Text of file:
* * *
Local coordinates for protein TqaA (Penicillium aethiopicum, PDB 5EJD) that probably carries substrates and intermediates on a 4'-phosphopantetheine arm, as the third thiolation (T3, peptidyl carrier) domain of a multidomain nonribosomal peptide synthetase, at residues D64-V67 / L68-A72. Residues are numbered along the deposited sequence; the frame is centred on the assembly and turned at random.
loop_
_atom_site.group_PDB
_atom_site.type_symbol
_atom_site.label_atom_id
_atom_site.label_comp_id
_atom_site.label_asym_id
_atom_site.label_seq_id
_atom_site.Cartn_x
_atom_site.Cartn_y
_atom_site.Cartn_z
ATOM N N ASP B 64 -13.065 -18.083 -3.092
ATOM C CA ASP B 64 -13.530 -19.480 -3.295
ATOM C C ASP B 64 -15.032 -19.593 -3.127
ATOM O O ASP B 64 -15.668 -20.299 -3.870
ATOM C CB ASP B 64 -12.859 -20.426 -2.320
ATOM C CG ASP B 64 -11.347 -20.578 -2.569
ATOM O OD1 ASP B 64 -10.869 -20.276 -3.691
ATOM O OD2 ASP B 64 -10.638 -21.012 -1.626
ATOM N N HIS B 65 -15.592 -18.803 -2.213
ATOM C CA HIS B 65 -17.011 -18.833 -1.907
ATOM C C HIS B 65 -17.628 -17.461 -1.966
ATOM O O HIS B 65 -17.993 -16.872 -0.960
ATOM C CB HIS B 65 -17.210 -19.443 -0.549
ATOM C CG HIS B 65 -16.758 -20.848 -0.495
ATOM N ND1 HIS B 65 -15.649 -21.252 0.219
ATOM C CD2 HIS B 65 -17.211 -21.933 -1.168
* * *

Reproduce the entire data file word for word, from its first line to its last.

Local coordinates for protein TqaA (Penicillium aethiopicum, PDB 5EJD) that probably carries substrates and intermediates on a 4'-phosphopantetheine arm, as the third thiolation (T3, peptidyl carrier) domain of a multidomain nonribosomal peptide synthetase, at residues D64-V67 / L68-A72. Residues are numbered along the deposited sequence; the frame is centred on the assembly and turned at random.
loop_
_atom_site.group_PDB
_atom_site.type_symbol
_atom_site.label_atom_id
_atom_site.label_comp_id
_atom_site.label_asym_id
_atom_site.label_seq_id
_atom_site.Cartn_x
_atom_site.Cartn_y
_atom_site.Cartn_z
ATOM N N ASP B 64 -13.065 -18.083 -3.092
ATOM C CA ASP B 64 -13.530 -19.480 -3.295
ATOM C C ASP B 64 -15.032 -19.593 -3.127
ATOM O O ASP B 64 -15.668 -20.299 -3.870
ATOM C CB ASP B 64 -12.859 -20.426 -2.320
ATOM C CG ASP B 64 -11.347 -20.578 -2.569
ATOM O OD1 ASP B 64 -10.869 -20.276 -3.691
ATOM O OD2 ASP B 64 -10.638 -21.012 -1.626
ATOM N N HIS B 65 -15.592 -18.803 -2.213
ATOM C CA HIS B 65 -17.011 -18.833 -1.907
ATOM C C HIS B 65 -17.628 -17.461 -1.966
ATOM O O HIS B 65 -17.993 -16.872 -0.960
ATOM C CB HIS B 65 -17.210 -19.443 -0.549
ATOM C CG HIS B 65 -16.758 -20.848 -0.495
ATOM N ND1 HIS B 65 -15.649 -21.252 0.219
ATOM C CD2 HIS B 65 -17.211 -21.933 -1.168